Lasagna Noodles

by Elizabeth Skipper | December 26th, 2012 | Ask the Chef

What’s the difference with lasagna noodles? At the grocery store, I can buy the no-cook noodles or the regular, “old-fashioned”, boil before using noodles. I know that the fresh pasta is best (but expensive). Is there a difference in using the no-cook or need to boiled lasagna?

No-boil lasagna has only been on the market for a few years. Before that, the only kind available was the well-known ripple-edged strips of dried pasta, which are about 2 ¼” wide by 10″ long. This kind must be parboiled before using.

Two readily available brands of no-boil lasagna sheets, American Ronzoni (or Prince, which is made by the same parent company, New World Pasta) and Italian Barilla, measure 3 ½” wide by 7″ long. The manufacturer has done the parboiling, which is a time and energy saver, and then dehydrated the sheets. They will rehydrate when baked with sauce in the assembled dish. However, because this is so, additional liquid is required in the recipe! So there certainly is a difference between these two choices; and in recipes that call for one or the other, the different kinds of lasagna are not interchangeable.

In Italy, lasagna is made with fresh pasta, which is more readily available than it is in the States (and at least by the older generation, is often homemade.) Pasta fresca is made with egg rather than water, and a softer flour than the semolina used for dried pasta. This means it’s softer than dried pasta, with a more delicate consistency. Here’s what Marcella Hazan, the doyenne of Italian cookbook authors, has to say about lasagne (the plural of lasagna):

“Properly made lasagne consists of several layers of delicate, nearly weightless pasta spaced by layers of savory, but not overbearing filling made of meat or artichokes or mushrooms or other fine mixture. The only pasta suitable for lasagne is paper-thin dough freshly made at home… there is nothing packed in a box that can lead to the flavor of the lasagne you can produce in your kitchen. Using clunky, store-bought lasagne may save a little time, but you will be sadly shortchanged by the results.”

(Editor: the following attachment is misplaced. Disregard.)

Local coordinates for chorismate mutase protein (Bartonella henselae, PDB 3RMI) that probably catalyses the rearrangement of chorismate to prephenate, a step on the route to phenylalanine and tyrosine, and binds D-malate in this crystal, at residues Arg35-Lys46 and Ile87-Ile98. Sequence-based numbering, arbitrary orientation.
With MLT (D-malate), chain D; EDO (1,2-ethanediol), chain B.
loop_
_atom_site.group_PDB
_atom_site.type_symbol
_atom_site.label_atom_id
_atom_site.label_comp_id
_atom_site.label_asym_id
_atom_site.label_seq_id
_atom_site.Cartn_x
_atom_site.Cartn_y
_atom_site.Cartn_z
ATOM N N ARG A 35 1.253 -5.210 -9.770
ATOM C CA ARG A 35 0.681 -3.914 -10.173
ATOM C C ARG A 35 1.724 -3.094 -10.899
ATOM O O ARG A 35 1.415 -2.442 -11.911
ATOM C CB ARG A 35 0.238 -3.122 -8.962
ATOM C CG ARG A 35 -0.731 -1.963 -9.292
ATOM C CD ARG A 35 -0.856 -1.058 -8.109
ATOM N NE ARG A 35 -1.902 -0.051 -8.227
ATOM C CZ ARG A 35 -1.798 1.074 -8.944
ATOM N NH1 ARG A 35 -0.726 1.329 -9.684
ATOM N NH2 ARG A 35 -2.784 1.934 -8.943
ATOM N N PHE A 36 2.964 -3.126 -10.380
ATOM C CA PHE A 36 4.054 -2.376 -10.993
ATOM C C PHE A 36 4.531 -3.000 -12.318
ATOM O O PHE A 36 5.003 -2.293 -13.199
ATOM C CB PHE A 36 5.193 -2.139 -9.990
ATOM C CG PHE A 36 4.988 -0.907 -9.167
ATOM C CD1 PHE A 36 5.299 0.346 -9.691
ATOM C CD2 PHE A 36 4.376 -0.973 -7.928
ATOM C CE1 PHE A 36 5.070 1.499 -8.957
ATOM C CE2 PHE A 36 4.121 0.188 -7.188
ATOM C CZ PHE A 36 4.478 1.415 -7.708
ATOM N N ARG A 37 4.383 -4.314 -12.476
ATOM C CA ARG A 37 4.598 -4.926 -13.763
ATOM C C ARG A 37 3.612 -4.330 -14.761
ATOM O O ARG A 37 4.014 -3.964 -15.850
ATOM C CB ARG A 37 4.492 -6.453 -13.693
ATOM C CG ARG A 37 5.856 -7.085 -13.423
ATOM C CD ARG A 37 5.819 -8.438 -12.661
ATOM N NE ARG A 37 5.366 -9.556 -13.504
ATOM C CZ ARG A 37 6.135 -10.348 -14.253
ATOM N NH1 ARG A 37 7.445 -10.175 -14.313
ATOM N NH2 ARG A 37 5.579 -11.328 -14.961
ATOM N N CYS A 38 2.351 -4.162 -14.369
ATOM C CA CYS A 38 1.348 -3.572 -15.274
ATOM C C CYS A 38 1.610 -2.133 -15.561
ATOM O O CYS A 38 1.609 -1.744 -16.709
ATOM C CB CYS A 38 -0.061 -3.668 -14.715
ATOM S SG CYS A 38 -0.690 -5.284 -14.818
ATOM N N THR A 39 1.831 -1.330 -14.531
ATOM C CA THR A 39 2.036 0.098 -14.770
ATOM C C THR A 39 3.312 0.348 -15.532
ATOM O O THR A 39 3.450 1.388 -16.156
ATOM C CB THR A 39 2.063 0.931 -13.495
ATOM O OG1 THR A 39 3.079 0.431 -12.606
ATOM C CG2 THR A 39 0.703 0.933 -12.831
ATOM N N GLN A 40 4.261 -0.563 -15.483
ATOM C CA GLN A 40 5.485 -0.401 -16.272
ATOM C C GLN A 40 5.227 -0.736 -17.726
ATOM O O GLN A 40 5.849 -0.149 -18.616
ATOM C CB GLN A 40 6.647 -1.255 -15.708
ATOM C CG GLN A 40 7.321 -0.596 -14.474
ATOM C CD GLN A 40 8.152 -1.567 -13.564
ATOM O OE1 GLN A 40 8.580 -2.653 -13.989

The first time I had lasagna in Switzerland, which shares a border and a cultural heritage with Italy, I was shocked by how different it was from what I was accustomed to. It was a revelation, sort of a city mouse type of dish compared to its rustic country mouse counterpart. The New World version is stick-to-your-ribs fare, a hearty casserole to inexpensively feed a crowd with. In fact, it’s hard to make a small amount.

Interestingly, looking at the packages of Ronzoni/Prince and Barilla pastas, I see that the American brands are made without egg and the Italian one contains egg. All three can be soaked in hot water for 10-15 minutes and used like fresh pasta for roll-ups or what have you. When reconstituted, the Barilla sheets more closely resemble the fresh pasta of Italy. All three give good results in lasagna, though, and one I suspect Marcella might find acceptable. I give no-boil noodles a “thumbs up” as a stand-in for fresh pasta.

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